Pablo Rodríguez Zerpa+Noemie Millet Quevedo
Inhabit, sharing, playing, meditating. They are all parts of living, found in this group of houses in La Clota, Barcelona.
The project is born from the ground, taking root in the place, building a refuge, a hideaway of intimacy. Under ground the line disappears, and it is an amorphous covering of 40 centimeters of concrete that shapes the surface on which you move. The underground, as a playful and introspection space, is directly connected to the sky through a large well of light around which the house grows. This well, which works as a solar chimney in summer and as a water heating element to circulate it through the underground in winter, guarantees living underground.
With this guaranteed ventilation and lighting, this rigid core while revitalizing the lower part, allows the bedrooms to be organized around it. Beds, bedrooms and cabinets emerge on the perimeter, behind deep wooden windows that communicate with this large column of central light. Thus, on this heavy, massive and cavernous inner world that penetrates the earth, its counterpart appears: A space open to the outside, transparent and extroverted is placed on top of this other, surrounding the rigid core with two types of skin that create two levels of transparency, one in glass and the other in translucent polycarbonate.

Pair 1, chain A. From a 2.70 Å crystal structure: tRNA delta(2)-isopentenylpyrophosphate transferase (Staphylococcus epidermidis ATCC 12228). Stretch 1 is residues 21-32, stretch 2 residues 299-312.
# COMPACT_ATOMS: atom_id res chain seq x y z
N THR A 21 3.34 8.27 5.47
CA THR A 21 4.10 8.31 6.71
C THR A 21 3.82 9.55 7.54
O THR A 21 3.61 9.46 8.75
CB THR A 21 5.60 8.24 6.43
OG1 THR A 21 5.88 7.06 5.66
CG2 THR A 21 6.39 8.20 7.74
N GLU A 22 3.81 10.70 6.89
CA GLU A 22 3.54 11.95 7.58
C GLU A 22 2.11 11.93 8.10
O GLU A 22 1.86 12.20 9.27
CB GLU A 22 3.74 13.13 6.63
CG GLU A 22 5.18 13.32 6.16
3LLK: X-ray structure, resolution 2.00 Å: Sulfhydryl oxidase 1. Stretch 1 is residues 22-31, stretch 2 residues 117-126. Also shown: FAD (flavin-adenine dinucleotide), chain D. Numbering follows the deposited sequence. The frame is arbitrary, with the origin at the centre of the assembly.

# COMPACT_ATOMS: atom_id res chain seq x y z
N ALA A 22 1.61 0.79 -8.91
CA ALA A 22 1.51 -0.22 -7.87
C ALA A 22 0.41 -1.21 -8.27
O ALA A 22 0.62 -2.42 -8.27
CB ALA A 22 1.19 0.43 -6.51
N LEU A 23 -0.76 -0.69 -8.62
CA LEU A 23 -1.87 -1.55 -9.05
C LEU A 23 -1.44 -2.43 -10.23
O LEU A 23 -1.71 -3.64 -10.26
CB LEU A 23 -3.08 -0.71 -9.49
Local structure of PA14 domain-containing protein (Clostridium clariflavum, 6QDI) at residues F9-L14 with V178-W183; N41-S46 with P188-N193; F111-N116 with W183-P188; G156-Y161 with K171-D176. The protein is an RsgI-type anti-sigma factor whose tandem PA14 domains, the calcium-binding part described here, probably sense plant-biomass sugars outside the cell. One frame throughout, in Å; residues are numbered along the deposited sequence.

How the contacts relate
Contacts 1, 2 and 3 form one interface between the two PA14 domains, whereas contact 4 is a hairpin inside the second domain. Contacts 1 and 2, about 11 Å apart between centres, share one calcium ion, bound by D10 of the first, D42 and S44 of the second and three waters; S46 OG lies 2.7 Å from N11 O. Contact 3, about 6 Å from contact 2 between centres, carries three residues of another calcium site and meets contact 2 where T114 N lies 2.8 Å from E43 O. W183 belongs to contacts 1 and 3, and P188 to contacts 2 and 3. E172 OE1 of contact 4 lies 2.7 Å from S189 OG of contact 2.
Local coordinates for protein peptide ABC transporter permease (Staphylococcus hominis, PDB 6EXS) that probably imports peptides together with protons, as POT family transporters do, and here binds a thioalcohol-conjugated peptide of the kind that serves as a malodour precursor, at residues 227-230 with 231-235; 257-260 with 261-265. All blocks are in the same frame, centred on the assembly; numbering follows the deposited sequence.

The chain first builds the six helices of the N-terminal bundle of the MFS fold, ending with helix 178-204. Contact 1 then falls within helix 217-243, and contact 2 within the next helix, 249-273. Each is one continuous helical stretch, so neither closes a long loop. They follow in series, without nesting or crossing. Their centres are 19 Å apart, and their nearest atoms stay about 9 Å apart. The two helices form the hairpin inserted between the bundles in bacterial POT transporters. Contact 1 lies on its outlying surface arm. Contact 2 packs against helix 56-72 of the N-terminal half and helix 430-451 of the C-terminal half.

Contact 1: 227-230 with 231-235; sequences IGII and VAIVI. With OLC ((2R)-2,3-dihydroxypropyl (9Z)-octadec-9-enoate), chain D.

The house is divided into extroversion and introversion, being seen and not being seen, sharing or gathering, two unified worlds through the well of light. In this second space, divided into several wooden platforms that descend around the well, the kitchen and the living room are located in a single room that serves as a porch in summer and as a gallery in winter. These platforms at different heights facilitate the ventilation and lighting of the basement, while creating appropriate heights for a countertop, a bench or a table. The visual connection to the subway is made possible by the same deep wooden windows, becoming places to sit or even shower with views of the sky. Outside, a wooden platform as an “engawa” joins the different houses creating a meeting place for neighbors, and that sometimes disappears to create a patio, a clearing of light and vegetation or a community garden. The patio and the platform become tools for sharing, living together and playing, and the outgoing part of the house (which speaks the same language) merges with these elements, with the community.
Finally, above this world of transparencies, extroversion and lightness, an extensive and heavy concrete slab appears, which curves to facilitate its parking function and thus create the cloisters of the lower level. Thus, the classic order of the house is reversed and the parking space regains a new meaning as a viewpoint, a square where to sell the crops of La Clota on Sundays or a pleasant place that serves the city. The community space, now compressed between heaven and earth, sees its function reinforced through the interaction of the two worlds.